What Is svchost.exe and Is It Needed?

You’re without doubt studying this short article since you are pondering why you will find almost twelve processes running using the name svchost.exe. You cannot finish you and them don’t remember beginning them… what exactly are they?

So what exactly is it?

Based on Microsoft: “svchost.exe is really a generic host process reputation for services running from dynamic link libraries.” Would you translate that into Spanish for all of us please?

Earlier, Microsoft began moving all internal Home windows service functionality to .dll files rather of .exe files. From the programming perspective this will make sense for reusability… but however , you cannot begin a .dll file from Home windows, it needs to be loaded from the working executable (.exe). Thus, the svchost.exe process was created.

How come there a lot of svchost.exe processes running?

If you’ve ever reviewed the help portion of User Interface, you’ll want observed there are many services needed by Home windows. If each particular service would run on a single demonstration of svchost.exe, failing in a single could crash all Home windows… this is exactly why they are separate.

Useful organized into logical groups, so a clear case of svchost.exe is produced for every group. For instance, a clear case of svchost.exe runs 3 firewall-related services. Another demonstration of svchost.exe can run all UI-related services, and so forth.

So what can I actually do about this?

You are able to reduce unnecessary services by disabling them or stopping services that you don’t have to be running. Also, if you see high CPU consumption on one demonstration of svchost.exe you are able to restart any services running under that instance.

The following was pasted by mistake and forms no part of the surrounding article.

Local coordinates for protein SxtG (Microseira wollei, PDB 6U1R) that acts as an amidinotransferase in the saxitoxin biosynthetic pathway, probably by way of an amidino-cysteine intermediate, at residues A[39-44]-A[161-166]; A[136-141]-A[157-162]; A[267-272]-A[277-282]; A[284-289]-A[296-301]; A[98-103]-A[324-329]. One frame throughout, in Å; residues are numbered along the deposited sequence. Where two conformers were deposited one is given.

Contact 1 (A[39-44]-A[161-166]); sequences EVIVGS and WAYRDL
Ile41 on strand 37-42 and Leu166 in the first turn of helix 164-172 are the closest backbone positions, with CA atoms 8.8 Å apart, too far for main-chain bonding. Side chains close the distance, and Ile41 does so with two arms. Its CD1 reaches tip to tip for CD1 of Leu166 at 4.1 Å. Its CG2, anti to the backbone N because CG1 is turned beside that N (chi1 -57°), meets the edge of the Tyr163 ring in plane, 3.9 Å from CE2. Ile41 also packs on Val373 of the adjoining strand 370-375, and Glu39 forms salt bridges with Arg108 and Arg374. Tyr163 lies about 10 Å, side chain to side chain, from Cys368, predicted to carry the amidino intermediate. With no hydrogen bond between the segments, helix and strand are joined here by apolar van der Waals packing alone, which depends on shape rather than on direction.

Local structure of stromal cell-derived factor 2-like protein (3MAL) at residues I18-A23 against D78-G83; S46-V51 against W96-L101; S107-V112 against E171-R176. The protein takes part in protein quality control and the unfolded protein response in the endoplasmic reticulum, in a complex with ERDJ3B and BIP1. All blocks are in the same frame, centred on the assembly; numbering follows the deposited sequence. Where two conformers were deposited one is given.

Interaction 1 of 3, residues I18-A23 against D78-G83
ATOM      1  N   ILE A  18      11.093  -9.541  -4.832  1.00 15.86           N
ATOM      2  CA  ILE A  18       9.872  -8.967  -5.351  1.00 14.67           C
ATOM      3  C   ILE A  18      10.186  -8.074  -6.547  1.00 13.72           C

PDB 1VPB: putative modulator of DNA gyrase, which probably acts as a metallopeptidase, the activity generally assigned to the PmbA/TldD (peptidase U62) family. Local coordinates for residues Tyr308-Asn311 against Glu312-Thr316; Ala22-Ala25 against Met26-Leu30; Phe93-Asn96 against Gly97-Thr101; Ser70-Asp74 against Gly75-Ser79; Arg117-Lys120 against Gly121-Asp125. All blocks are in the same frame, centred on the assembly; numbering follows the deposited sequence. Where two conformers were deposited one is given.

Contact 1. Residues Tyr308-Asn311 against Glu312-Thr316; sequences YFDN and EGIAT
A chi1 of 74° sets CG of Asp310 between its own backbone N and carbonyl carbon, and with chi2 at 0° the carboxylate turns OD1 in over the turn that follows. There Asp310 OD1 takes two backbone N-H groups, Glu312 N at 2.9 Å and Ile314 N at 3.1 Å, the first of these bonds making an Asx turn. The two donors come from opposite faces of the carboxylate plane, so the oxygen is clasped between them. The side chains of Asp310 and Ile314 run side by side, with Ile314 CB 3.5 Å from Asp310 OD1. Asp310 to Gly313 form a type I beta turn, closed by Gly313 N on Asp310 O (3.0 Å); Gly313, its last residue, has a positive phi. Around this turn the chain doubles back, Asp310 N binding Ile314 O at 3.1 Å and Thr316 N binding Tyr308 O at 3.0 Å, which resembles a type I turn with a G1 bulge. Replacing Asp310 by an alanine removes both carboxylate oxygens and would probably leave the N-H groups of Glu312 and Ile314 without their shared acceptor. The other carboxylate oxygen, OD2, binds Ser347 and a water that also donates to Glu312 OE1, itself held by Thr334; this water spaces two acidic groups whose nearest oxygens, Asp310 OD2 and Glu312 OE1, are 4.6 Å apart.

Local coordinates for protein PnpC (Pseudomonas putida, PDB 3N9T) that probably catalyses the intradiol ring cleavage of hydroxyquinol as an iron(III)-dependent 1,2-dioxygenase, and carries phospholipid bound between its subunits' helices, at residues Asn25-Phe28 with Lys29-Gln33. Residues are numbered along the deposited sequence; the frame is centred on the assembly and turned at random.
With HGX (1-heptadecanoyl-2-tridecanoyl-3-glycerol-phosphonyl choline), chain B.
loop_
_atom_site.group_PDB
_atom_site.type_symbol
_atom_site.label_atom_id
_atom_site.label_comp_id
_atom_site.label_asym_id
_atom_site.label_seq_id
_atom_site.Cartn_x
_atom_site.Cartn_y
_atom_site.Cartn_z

The greatest issue is identifying which services are running on every particular demonstration of svchost.exe… we’ll cover that next.

If you are curious what we are speaking about, just open Task Manager and look for the “Show processes all users” dialog:

Task Manager

Review in the command line console (Vista or XP Pro)

If you wish to see what services are running on the particular demonstration of svchost.exe, you should use the tasklist command from the command prompt to see their email list of services.

tasklist /SVC

Console task list

The issue with while using command line console method is you will not always recognize what these cryptic names mean.

Check Task Manager in Vista

You are able to right-click a specific svchost.exe process after which pick the “Visit Service” option.

visit the service

This can change to the help tab, in which the services running under that svchost.exe process is going to be selected:


The great factor about later on is you can begin to see the actual name underneath the Description column, so that you can disable that service if you do not need it running.

Use Process Explorer in Vista or XP

You should use the superb Process Explorer utility from Microsoft/Sysinternals to determine what services are running included in a svchost.exe process.

Hovering your mouse over among the processes will highlight a popup listing of all services:

process explorer

Or double-click a clear case of svchost.exe and choose the help tab, where one can decide to stop one of these simple processes if you want.

Process explorer (qualities)

disable services

Open Services in the Management Tools portion of User Interface, or type services.msc within the start menu search or Run window.

Discover the service you want to disable within the list and double-click it, or right-click it and select Qualities.


Alter the Startup type to Disabled, after which click on the Stop button to prevent it immediately.

To disable

You may also make use of the command prompt to disable the service if you want. Within this command “trkwks” may be the Service Name in the previous dialog, however if you simply return to the tasklist command at the outset of this short article you will see that you’ll find it there too.

sc config trkwks start=disabled